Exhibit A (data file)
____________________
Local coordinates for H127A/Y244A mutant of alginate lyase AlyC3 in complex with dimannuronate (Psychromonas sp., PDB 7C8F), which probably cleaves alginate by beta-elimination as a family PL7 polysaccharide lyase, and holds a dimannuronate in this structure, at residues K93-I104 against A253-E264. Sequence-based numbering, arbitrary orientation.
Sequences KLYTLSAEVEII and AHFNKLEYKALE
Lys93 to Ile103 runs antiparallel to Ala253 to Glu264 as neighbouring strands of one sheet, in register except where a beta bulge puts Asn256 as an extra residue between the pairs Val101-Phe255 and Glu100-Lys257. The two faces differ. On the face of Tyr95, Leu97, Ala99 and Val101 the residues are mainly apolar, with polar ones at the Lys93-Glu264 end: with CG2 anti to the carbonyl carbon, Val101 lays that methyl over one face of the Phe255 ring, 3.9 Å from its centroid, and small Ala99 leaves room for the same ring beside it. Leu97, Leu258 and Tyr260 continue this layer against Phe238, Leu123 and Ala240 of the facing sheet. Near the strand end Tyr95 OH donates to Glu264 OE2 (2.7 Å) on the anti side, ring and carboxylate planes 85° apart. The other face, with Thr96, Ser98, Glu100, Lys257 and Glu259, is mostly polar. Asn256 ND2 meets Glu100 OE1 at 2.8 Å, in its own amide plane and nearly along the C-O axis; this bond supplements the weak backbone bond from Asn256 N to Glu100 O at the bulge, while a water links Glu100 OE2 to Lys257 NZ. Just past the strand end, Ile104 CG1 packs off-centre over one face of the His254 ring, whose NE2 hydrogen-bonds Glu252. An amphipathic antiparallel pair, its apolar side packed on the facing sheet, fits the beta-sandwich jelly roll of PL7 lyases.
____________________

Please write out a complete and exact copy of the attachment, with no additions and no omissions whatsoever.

Local coordinates for H127A/Y244A mutant of alginate lyase AlyC3 in complex with dimannuronate (Psychromonas sp., PDB 7C8F), which probably cleaves alginate by beta-elimination as a family PL7 polysaccharide lyase, and holds a dimannuronate in this structure, at residues K93-I104 against A253-E264. Sequence-based numbering, arbitrary orientation.
Sequences KLYTLSAEVEII and AHFNKLEYKALE
Lys93 to Ile103 runs antiparallel to Ala253 to Glu264 as neighbouring strands of one sheet, in register except where a beta bulge puts Asn256 as an extra residue between the pairs Val101-Phe255 and Glu100-Lys257. The two faces differ. On the face of Tyr95, Leu97, Ala99 and Val101 the residues are mainly apolar, with polar ones at the Lys93-Glu264 end: with CG2 anti to the carbonyl carbon, Val101 lays that methyl over one face of the Phe255 ring, 3.9 Å from its centroid, and small Ala99 leaves room for the same ring beside it. Leu97, Leu258 and Tyr260 continue this layer against Phe238, Leu123 and Ala240 of the facing sheet. Near the strand end Tyr95 OH donates to Glu264 OE2 (2.7 Å) on the anti side, ring and carboxylate planes 85° apart. The other face, with Thr96, Ser98, Glu100, Lys257 and Glu259, is mostly polar. Asn256 ND2 meets Glu100 OE1 at 2.8 Å, in its own amide plane and nearly along the C-O axis; this bond supplements the weak backbone bond from Asn256 N to Glu100 O at the bulge, while a water links Glu100 OE2 to Lys257 NZ. Just past the strand end, Ile104 CG1 packs off-centre over one face of the His254 ring, whose NE2 hydrogen-bonds Glu252. An amphipathic antiparallel pair, its apolar side packed on the facing sheet, fits the beta-sandwich jelly roll of PL7 lyases.